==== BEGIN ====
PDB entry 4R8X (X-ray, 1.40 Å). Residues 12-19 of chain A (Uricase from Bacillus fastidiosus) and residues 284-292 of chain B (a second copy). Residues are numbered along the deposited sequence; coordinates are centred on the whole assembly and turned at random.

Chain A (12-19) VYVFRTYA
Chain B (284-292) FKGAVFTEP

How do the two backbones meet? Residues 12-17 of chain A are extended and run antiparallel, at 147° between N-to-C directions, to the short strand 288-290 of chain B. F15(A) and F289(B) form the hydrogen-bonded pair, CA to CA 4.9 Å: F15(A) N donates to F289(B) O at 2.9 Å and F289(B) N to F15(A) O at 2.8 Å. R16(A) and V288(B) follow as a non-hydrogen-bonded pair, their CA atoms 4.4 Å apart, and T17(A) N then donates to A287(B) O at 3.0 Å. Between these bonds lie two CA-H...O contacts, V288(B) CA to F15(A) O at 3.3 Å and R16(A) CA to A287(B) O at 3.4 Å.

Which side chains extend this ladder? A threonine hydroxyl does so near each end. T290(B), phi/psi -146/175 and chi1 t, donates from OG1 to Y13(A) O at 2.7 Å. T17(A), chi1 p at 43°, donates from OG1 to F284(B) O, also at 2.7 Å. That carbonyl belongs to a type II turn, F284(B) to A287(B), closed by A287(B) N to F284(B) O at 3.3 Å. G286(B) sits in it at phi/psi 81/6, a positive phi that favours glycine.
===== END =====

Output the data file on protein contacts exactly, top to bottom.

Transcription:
PDB entry 4R8X (X-ray, 1.40 Å). Residues 12-19 of chain A (Uricase from Bacillus fastidiosus) and residues 284-292 of chain B (a second copy). Residues are numbered along the deposited sequence; coordinates are centred on the whole assembly and turned at random.

Chain A (12-19) VYVFRTYA
Chain B (284-292) FKGAVFTEP

How do the two backbones meet? Residues 12-17 of chain A are extended and run antiparallel, at 147° between N-to-C directions, to the short strand 288-290 of chain B. F15(A) and F289(B) form the hydrogen-bonded pair, CA to CA 4.9 Å: F15(A) N donates to F289(B) O at 2.9 Å and F289(B) N to F15(A) O at 2.8 Å. R16(A) and V288(B) follow as a non-hydrogen-bonded pair, their CA atoms 4.4 Å apart, and T17(A) N then donates to A287(B) O at 3.0 Å. Between these bonds lie two CA-H...O contacts, V288(B) CA to F15(A) O at 3.3 Å and R16(A) CA to A287(B) O at 3.4 Å.

Which side chains extend this ladder? A threonine hydroxyl does so near each end. T290(B), phi/psi -146/175 and chi1 t, donates from OG1 to Y13(A) O at 2.7 Å. T17(A), chi1 p at 43°, donates from OG1 to F284(B) O, also at 2.7 Å. That carbonyl belongs to a type II turn, F284(B) to A287(B), closed by A287(B) N to F284(B) O at 3.3 Å. G286(B) sits in it at phi/psi 81/6, a positive phi that favours glycine.